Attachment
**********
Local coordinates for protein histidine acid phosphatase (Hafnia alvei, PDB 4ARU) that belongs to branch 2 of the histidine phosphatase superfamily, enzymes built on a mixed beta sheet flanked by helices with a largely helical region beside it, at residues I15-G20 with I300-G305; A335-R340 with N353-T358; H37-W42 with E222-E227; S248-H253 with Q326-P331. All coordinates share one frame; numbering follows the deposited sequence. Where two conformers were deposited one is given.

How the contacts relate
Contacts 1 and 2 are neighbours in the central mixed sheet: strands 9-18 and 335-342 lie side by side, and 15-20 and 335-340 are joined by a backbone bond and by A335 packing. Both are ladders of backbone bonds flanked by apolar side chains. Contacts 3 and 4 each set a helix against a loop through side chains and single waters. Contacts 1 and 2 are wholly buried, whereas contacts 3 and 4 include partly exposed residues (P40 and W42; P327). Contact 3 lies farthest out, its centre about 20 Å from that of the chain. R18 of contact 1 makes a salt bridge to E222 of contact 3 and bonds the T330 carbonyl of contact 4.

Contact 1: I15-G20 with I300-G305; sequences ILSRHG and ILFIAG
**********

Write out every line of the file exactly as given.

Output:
Local coordinates for protein histidine acid phosphatase (Hafnia alvei, PDB 4ARU) that belongs to branch 2 of the histidine phosphatase superfamily, enzymes built on a mixed beta sheet flanked by helices with a largely helical region beside it, at residues I15-G20 with I300-G305; A335-R340 with N353-T358; H37-W42 with E222-E227; S248-H253 with Q326-P331. All coordinates share one frame; numbering follows the deposited sequence. Where two conformers were deposited one is given.

How the contacts relate
Contacts 1 and 2 are neighbours in the central mixed sheet: strands 9-18 and 335-342 lie side by side, and 15-20 and 335-340 are joined by a backbone bond and by A335 packing. Both are ladders of backbone bonds flanked by apolar side chains. Contacts 3 and 4 each set a helix against a loop through side chains and single waters. Contacts 1 and 2 are wholly buried, whereas contacts 3 and 4 include partly exposed residues (P40 and W42; P327). Contact 3 lies farthest out, its centre about 20 Å from that of the chain. R18 of contact 1 makes a salt bridge to E222 of contact 3 and bonds the T330 carbonyl of contact 4.

Contact 1: I15-G20 with I300-G305; sequences ILSRHG and ILFIAG